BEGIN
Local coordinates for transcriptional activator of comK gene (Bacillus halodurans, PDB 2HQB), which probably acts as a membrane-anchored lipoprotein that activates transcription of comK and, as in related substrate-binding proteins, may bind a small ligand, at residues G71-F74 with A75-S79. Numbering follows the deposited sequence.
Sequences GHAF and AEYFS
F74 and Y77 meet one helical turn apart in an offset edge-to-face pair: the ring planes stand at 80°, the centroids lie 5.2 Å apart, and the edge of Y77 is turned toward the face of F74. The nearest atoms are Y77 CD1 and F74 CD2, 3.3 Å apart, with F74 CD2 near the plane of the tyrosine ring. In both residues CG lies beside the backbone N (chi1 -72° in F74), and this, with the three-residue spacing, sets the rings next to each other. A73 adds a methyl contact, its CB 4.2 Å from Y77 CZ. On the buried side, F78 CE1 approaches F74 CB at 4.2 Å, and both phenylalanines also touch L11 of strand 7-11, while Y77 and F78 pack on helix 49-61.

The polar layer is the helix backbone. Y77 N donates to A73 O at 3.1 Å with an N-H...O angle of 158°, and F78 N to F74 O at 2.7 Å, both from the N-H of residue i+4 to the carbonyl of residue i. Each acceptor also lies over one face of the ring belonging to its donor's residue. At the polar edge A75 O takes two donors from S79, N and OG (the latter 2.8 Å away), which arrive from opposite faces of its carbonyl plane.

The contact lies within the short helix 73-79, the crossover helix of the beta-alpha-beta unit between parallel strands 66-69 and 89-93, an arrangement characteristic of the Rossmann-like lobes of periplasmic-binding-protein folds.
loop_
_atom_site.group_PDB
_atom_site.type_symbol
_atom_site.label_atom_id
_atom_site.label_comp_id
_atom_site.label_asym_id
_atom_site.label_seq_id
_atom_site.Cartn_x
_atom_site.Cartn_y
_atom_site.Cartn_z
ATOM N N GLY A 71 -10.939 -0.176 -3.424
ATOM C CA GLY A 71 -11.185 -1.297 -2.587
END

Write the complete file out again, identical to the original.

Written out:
Local coordinates for transcriptional activator of comK gene (Bacillus halodurans, PDB 2HQB), which probably acts as a membrane-anchored lipoprotein that activates transcription of comK and, as in related substrate-binding proteins, may bind a small ligand, at residues G71-F74 with A75-S79. Numbering follows the deposited sequence.
Sequences GHAF and AEYFS
F74 and Y77 meet one helical turn apart in an offset edge-to-face pair: the ring planes stand at 80°, the centroids lie 5.2 Å apart, and the edge of Y77 is turned toward the face of F74. The nearest atoms are Y77 CD1 and F74 CD2, 3.3 Å apart, with F74 CD2 near the plane of the tyrosine ring. In both residues CG lies beside the backbone N (chi1 -72° in F74), and this, with the three-residue spacing, sets the rings next to each other. A73 adds a methyl contact, its CB 4.2 Å from Y77 CZ. On the buried side, F78 CE1 approaches F74 CB at 4.2 Å, and both phenylalanines also touch L11 of strand 7-11, while Y77 and F78 pack on helix 49-61.

The polar layer is the helix backbone. Y77 N donates to A73 O at 3.1 Å with an N-H...O angle of 158°, and F78 N to F74 O at 2.7 Å, both from the N-H of residue i+4 to the carbonyl of residue i. Each acceptor also lies over one face of the ring belonging to its donor's residue. At the polar edge A75 O takes two donors from S79, N and OG (the latter 2.8 Å away), which arrive from opposite faces of its carbonyl plane.

The contact lies within the short helix 73-79, the crossover helix of the beta-alpha-beta unit between parallel strands 66-69 and 89-93, an arrangement characteristic of the Rossmann-like lobes of periplasmic-binding-protein folds.
loop_
_atom_site.group_PDB
_atom_site.type_symbol
_atom_site.label_atom_id
_atom_site.label_comp_id
_atom_site.label_asym_id
_atom_site.label_seq_id
_atom_site.Cartn_x
_atom_site.Cartn_y
_atom_site.Cartn_z
ATOM N N GLY A 71 -10.939 -0.176 -3.424
ATOM C CA GLY A 71 -11.185 -1.297 -2.587